The opinion of the court was delivered by: Craig M. Kellison United States Magistrate Judge
Petitioner, a state prisoner proceeding pro se, brings this petition for a writ of habeas corpus pursuant to 28 U.S.C. § 2254. Pending before the court are: (1) petitioner's second application for leave to proceed in forma pauperis; and (2) petitioner's petition for a writ of habeas corpus (Doc. 1). As to petitioner's second in forma pauperis application, it will be denied as unnecessary because in forma pauperis status was previously granted on September 4, 2009 (see order at Doc. 6).
Turning to petitioner's petition, Rule 4 of the Federal Rules Governing Section 2254 Cases provides for summary dismissal of a habeas petition "[i]f it plainly appears from the face of the petition and any exhibits annexed to it that the petitioner is not entitled to relief in the district court." In the instant case, it is plain that petitioner is not entitled to federal habeas relief for two reasons. First, he pleaded no contest and, therefore, the instant collateral attack on the conviction and sentence is barred. Second, both of his claims are frivolous.
A guilty plea or plea of no contest which is knowingly, intelligently, and voluntarily made, bars any right to later assert claims based on constitutional deprivations allegedly occurring prior to the plea. See Lefkowitz v. Newsome, 420 U.S. 283, 288 (1975) (citing Brady v. United States, 397 U.S. 742 (1970); McMann v. Richardson, 397 U.S. 759 (1970); and Parker v. North Carolina, 397 U.S. 790 (1970)). Thus, where the defendant pleads guilty or no contest, he may only challenge whether the plea was valid (i.e., knowing, intelligent, and voluntary). See Tollett v. Henderson, 411 U.S. 258, 267 (1973); see also Mitchell v. Superior Court for Santa Clara County, 632 F.2d 767, 769-70 (9th Cir. 1980). This rule is known as the "Tollett rule."
An exception to this rule may exist where state law permits a challenge to an adverse pre-trial ruling despite a later plea. See Lefkowitz, 420 U.S. at 288 (citing McMann, 397 U.S. at 766). This is called the "Lefkowitz exception." In California, a defendant may raise an issue on appeal despite a plea if the defendant has filed a written statement with the trial court setting forth the grounds for the claim and the trial court has issued a certificate of probable cause for the appeal. See Mitchell, 632 F.2d at 771 (citing Cal. Penal Code § 1237.5). This rule, however, does not operate as an exception to the Tollett rule. See Mitchell, 632 F.2d at 772. The only Lefkowitz exception under California law is a statute permitting an appeal based on an alleged Fourth Amendment violation. See id. at 771; see also Cal. Penal Code § 1538.5. A conditional plea does not fall under the Lefkowitz exception. See Mitchell, 632 F.2d at 773. Another exception to the Tollett rule exists where the challenge goes to "the power of the state to bring the defendant into court to answer the charges brought against him." Journigan v. Duffy, 552 F.2d 283, (9th Cir. 1977) (citing Blackledge v. Perry, 417 U.S. 21, 30 (1974)). This is known as the "Journigan exception."
Thus, under the Tollett rule, a defendant who pleaded guilty or no contest may only raise claims on federal habeas which challenge the validity of the plea or fall within either the Lefkowitz or Journigan exceptions. Claims of ineffective assistance of counsel with respect to the plea are permitted under the Tollett rule. See Tollett, 411 U.S. at 267 (citing McMann, 397 U.S. at 771).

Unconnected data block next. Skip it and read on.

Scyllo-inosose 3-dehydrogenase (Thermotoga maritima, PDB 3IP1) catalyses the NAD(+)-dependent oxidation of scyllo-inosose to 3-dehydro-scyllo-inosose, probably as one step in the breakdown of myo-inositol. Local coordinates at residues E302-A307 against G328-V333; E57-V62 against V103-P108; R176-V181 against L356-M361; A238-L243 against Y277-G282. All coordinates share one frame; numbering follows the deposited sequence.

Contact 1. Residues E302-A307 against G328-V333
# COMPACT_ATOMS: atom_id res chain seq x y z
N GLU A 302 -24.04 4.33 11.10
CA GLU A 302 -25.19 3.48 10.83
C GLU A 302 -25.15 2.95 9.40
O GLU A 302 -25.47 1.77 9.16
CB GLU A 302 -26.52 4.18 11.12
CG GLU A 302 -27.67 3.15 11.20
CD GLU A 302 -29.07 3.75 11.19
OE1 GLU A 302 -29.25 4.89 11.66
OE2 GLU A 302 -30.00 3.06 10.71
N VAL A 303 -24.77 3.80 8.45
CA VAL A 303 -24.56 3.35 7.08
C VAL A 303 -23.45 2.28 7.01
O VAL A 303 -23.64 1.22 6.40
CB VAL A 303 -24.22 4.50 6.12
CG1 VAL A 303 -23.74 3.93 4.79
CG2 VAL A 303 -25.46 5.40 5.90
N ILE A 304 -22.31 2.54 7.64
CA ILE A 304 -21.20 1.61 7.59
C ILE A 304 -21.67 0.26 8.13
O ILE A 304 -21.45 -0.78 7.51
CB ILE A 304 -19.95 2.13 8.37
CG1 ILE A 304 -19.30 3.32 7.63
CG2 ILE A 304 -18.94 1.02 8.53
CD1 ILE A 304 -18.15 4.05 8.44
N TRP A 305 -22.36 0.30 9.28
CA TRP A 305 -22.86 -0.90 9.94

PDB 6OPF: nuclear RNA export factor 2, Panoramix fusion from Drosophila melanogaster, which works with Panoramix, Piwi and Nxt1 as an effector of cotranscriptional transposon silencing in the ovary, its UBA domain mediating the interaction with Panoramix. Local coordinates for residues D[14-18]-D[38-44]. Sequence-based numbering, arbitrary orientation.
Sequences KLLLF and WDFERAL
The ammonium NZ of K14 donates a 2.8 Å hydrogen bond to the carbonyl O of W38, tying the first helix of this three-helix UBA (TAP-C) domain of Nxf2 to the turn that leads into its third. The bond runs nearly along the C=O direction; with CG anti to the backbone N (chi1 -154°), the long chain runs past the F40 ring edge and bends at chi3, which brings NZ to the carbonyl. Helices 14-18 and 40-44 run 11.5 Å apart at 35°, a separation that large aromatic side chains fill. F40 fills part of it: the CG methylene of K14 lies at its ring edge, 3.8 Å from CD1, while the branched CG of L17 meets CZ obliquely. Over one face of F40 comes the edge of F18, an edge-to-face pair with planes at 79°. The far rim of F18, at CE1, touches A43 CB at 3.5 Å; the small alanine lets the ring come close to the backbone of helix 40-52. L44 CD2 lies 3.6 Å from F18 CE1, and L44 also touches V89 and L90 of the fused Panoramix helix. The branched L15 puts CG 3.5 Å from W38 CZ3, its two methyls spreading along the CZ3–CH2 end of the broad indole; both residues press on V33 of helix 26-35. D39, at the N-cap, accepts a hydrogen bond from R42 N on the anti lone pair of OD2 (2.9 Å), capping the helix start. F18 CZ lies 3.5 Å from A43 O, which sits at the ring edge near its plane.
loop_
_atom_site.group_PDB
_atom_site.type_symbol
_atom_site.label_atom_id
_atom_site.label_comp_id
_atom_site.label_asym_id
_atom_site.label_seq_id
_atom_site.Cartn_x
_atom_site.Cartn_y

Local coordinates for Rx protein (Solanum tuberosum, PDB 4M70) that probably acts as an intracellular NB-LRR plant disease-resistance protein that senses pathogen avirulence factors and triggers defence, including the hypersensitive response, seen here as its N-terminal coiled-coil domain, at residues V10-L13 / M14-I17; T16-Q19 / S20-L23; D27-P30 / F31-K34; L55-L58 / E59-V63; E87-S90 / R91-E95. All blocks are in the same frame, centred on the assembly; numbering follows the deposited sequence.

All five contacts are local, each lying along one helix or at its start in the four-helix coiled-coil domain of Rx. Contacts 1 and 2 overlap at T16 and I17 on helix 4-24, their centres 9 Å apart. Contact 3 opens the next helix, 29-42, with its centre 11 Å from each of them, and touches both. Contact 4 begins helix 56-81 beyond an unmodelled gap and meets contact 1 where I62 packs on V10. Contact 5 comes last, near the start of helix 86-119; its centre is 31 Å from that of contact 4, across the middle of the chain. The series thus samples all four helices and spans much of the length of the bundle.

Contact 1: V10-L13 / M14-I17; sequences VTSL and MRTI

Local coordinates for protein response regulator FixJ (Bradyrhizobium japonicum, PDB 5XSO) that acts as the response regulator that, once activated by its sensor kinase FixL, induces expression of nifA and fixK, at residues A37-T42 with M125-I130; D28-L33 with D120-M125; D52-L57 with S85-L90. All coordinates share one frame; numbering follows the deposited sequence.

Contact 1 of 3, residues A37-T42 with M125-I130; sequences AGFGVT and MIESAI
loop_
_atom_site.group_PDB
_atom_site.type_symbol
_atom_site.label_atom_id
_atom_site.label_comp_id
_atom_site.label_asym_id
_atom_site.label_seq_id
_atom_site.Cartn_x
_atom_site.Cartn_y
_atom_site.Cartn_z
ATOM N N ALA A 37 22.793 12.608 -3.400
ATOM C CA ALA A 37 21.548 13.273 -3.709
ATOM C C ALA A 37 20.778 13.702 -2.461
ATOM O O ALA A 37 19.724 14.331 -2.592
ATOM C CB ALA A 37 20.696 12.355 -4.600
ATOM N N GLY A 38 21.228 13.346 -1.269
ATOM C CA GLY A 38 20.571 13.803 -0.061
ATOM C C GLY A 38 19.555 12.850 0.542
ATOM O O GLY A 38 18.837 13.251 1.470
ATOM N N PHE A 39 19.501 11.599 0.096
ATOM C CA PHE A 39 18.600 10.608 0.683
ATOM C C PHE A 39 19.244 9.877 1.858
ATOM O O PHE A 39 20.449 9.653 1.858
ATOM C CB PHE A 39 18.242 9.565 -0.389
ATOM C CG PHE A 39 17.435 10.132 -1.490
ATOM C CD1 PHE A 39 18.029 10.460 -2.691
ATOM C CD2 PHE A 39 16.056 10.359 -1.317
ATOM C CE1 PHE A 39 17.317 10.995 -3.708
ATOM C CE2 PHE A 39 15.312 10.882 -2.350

In this case, petitioner argues: (1) his enhanced sentence is unconstitutional because the aggravating facts were found by a judge and not a jury; and (2) appellate counsel rendered ineffective assistance by failing to "adequately and vigorously provide an appeal." Neither of these claims relates to the validity of petitioner's no contest plea and, thus, the claims are barred.
Even if the claims were not barred, they are patently frivolous and it is clear that petitioner is not entitled to relief on either claim. As to petitioner's first argument, he cites Apprendi v. New Jersey, 530 U.S. 466 (2000), and cases which followed it for the proposition that facts which aggravate a sentence beyond the statutory maximum must be found by a jury. However, the Apprendi rule does not apply where the defendant admits the relevant facts via a plea. As to his second claim, appellate counsel had no obligation to raise frivolous or weak arguments on appeal. See Strickland v. Washington, 466 U.S. 668, 687-88 (1984); see also Miller v. Keeney, 882 F.2d 1428, 1434 (9th Cir. 1989). Given the exception to the Apprendi rule for facts admitted by the defendant, the argument was just as meritless on direct appeal as it is here. Thus, appellate counsel could not have been ineffective for declining to raise the claim.
Based on the foregoing, petitioner will be required to show cause in writing why his petition for a writ of habeas corpus should not be summarily dismissed. Petitioner is warned that failure to respond to this order may result in dismissal of the petition for the reasons outlined above, as well as for failure to prosecute and comply with court rules and orders. See Local Rule 11-110.
Accordingly, IT IS HEREBY ORDERED that:
1. Petitioner's second application for leave to proceed in forma pauperis (Doc. 8) is denied as unnecessary; and
2. Petitioner shall show cause in writing, within 30 days of the date of this order, why this action should not be summarily dismissed.
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